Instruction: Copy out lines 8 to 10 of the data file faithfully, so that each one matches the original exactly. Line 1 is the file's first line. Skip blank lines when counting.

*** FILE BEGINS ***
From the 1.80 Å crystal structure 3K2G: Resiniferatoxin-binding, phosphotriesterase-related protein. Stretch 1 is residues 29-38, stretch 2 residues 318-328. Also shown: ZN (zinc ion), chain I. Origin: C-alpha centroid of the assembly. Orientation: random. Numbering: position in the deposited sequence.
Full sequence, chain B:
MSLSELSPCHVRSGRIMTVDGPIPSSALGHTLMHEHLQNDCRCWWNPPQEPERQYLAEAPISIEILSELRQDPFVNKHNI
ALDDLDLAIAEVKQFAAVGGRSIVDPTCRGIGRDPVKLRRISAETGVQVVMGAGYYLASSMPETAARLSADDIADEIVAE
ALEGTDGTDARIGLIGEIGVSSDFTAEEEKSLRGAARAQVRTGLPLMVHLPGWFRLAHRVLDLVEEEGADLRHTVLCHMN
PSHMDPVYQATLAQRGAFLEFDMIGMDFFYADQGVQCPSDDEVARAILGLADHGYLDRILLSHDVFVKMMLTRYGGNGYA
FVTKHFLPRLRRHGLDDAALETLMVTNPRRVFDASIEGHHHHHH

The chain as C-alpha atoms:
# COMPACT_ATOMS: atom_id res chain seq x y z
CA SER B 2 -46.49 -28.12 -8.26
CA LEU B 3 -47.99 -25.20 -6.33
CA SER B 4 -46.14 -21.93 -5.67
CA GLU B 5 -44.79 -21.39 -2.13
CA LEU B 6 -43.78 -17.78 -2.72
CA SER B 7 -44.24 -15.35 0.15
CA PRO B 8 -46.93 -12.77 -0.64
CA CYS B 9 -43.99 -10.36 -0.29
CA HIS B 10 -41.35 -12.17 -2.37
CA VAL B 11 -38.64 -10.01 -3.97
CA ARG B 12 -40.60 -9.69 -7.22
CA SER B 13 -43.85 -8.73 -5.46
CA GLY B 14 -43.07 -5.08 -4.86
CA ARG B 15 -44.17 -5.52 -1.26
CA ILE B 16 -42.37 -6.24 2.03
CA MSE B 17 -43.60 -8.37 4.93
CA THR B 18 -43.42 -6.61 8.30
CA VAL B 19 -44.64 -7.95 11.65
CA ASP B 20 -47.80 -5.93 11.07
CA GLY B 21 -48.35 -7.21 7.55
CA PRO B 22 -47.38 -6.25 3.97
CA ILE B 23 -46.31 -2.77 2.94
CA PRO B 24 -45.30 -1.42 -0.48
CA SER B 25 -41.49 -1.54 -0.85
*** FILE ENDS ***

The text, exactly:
The chain as C-alpha atoms:
# COMPACT_ATOMS: atom_id res chain seq x y z
CA SER B 2 -46.49 -28.12 -8.26